Seward United Methodist Church
Saturday, July 24, 2021
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Foolishness

1 Corinthians 1:18-29

I think one of the hardest things to do in life is to be willing to make ourselves look foolish. We hate to do things that are embarrassing. We want to put on an appearance of being sophisticated, intelligent, and “cool.” Some of us are really bad at that, but we want to try anyway.

Here’s the thing: The gospel is always going to be foolish to the world. From beginning to end, there will be many people in the world who will say that what we believe is foolishness. The very existence of God is foolishness to many. The idea of creation, that God made everything with a plan and a purpose is foolish to many. The very idea of sin is foolish to many. We make up the rules of right and wrong, not some imaginary God. The Incarnation, God becoming a human being? Foolish. The sacrificial death of Christ? Jesus dying for my sins? Foolish. The resurrection? Really foolish. The second coming, the New Creation, eternal life? All foolishness to many people in this world. There are many people who will call every part of what we believe foolish. I know this, in part, because I thought it was all pretty foolish at one point. There was a time in my life when I thought Christians believed in nonsense. God changed my mind on that one.

Twenty first century minds, informed by a scientific view of the world, influenced by a relativistic understanding of truth, are likely to call the gospel message foolish. First century minds were just as likely to do so. The gospel was foolish in the first century, too.

The Jewish people thought it was foolish to speak of a Messiah who did the things Jesus did. Most obviously, Jesus died. They expected a victorious, conquering Messiah, not a dying one. And Jesus died on a cross. He couldn’t be the Messiah. Deuteronomy 21 said that anyone hung on a tree was cursed by God, so Jesus couldn’t be the Messiah. Besides, he didn’t do miracles like they expected. I know, I know, Jesus did a lot of miracles. But not the kind that were expected of the Messiah. Jesus’ miracles were often “low key,” often only seen by his own disciples or small numbers of people. Yes, he walked on water, but not for everyone to see. There was an expectation that the Messiah would do big, flashy miracles. One man who claimed to be the Messiah said that he would stop the waters of the Jordan River, like Joshua had done. Thousands of people went down from Jerusalem to see if he could. They were disappointed, but that was the kind of thing people expected of Messiah.

The Greeks thought the gospel was foolishness. In the Greek mind, God was unmoved and uninvolved in human affairs. The idea of a God who loved humanity, a God who would lower himself to become one of us? Foolishness. And they couldn’t conceive of the resurrection. The gospel was too simple to be true. They wanted a grand and complicated message.

The Romans were fixated on power and status. The message of God becoming a man and dying on a cross, an instrument of death reserved for slaves and poor people? Foolishness. The cross was a SKANDALON, Paul says. You don’t need to know Greek to know what that word means. The cross is a scandal. One of the most basic ideas of the gospel is scandalous: God dying on a cross to save a sinful world. A Roman writer of the second century described the Christian way of thinking like this: “If any man is ignorant, if any is wanting in sense and culture, if any man is a fool, let him come boldly…. (Christians are) the most uneducated and vulgar of persons.”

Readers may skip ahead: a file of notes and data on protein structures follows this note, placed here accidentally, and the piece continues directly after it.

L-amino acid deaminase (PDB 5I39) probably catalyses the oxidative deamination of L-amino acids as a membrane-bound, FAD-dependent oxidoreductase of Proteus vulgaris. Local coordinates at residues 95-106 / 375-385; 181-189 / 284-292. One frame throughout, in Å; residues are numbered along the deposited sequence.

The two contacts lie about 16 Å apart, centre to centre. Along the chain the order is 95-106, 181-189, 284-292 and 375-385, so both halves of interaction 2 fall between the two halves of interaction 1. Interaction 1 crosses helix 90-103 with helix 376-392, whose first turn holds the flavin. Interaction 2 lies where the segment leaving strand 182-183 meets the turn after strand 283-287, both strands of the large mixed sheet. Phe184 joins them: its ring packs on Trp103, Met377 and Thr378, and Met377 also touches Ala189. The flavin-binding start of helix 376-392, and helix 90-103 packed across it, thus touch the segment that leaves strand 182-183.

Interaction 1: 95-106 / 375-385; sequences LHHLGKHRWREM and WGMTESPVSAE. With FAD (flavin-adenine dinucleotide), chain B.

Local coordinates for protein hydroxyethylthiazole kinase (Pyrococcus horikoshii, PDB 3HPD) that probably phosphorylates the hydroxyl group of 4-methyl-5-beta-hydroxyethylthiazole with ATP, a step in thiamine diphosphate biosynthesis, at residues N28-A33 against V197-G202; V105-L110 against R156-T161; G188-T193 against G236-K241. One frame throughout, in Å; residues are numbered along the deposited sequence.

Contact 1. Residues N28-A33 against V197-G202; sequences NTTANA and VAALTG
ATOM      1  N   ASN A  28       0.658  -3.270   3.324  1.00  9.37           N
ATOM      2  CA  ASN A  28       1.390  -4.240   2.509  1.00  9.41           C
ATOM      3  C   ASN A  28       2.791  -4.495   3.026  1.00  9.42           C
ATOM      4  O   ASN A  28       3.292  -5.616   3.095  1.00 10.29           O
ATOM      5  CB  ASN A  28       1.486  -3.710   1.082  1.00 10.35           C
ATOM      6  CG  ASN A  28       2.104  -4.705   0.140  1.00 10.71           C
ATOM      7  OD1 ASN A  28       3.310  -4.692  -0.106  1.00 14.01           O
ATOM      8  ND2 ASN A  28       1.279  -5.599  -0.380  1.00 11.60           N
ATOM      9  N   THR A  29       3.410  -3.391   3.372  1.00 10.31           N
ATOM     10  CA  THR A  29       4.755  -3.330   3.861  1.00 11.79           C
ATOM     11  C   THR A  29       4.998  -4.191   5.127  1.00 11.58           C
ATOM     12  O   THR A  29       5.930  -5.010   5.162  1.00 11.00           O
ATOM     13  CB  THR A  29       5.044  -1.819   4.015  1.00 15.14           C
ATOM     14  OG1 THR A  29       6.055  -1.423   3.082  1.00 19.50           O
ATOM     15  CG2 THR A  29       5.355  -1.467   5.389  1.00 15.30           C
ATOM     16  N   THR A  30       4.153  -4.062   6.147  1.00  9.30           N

But we believe this message because it comes from God. And if we are going to know God, it must be because he makes himself known to us. Paul says, “God in his wisdom saw to it that the world would never know him through human wisdom.” As the prophet Isaiah said, “As high as the heavens are above the earth, so my ways are higher than yours.” We can’t know God unless he makes himself known.

Many people think of God on their own terms. They say things like, “I like to think of God as ____.” That’s an idol. That’s a god of your own making. How many different conceptions of God have people made? Which one is right? If God is so high above us and our understanding, then we can’t know him unless he reveals himself to us. Divine revelation, like the gospel, is always going to be greater than human wisdom.

I do think a word of caution is necessary here: Christians should not be anti-intellectual. We should be thoughtful people. We shouldn’t be anti-science, which some Christians are. Science is neither good nor bad. The word “science” simply means “knowledge.” Knowledge isn’t good or bad. It’s all in how it’s used. Science can be used to make life-saving vaccines or city-destroying nuclear weapons.

And we should point out that science has its limits. Science can answer many questions, but some of the most important questions in life are outside its scope. Science is typically pretty good at answering the how questions, not so much the why questions. Why are we here? Why is there something instead of nothing? Why do I think about these things?

We must also resist the temptation to reduce Christianity to having the right ideas or the right opinions. Our standing with God comes from our relationship with Christ, not from thinking the right things.

The gospel is always going to be foolishness to the world. But if it is a message that comes from God, through his Son, then it is the only way that we can truly know God. Foolishness or not, I intend to hold onto it for the rest of my life.

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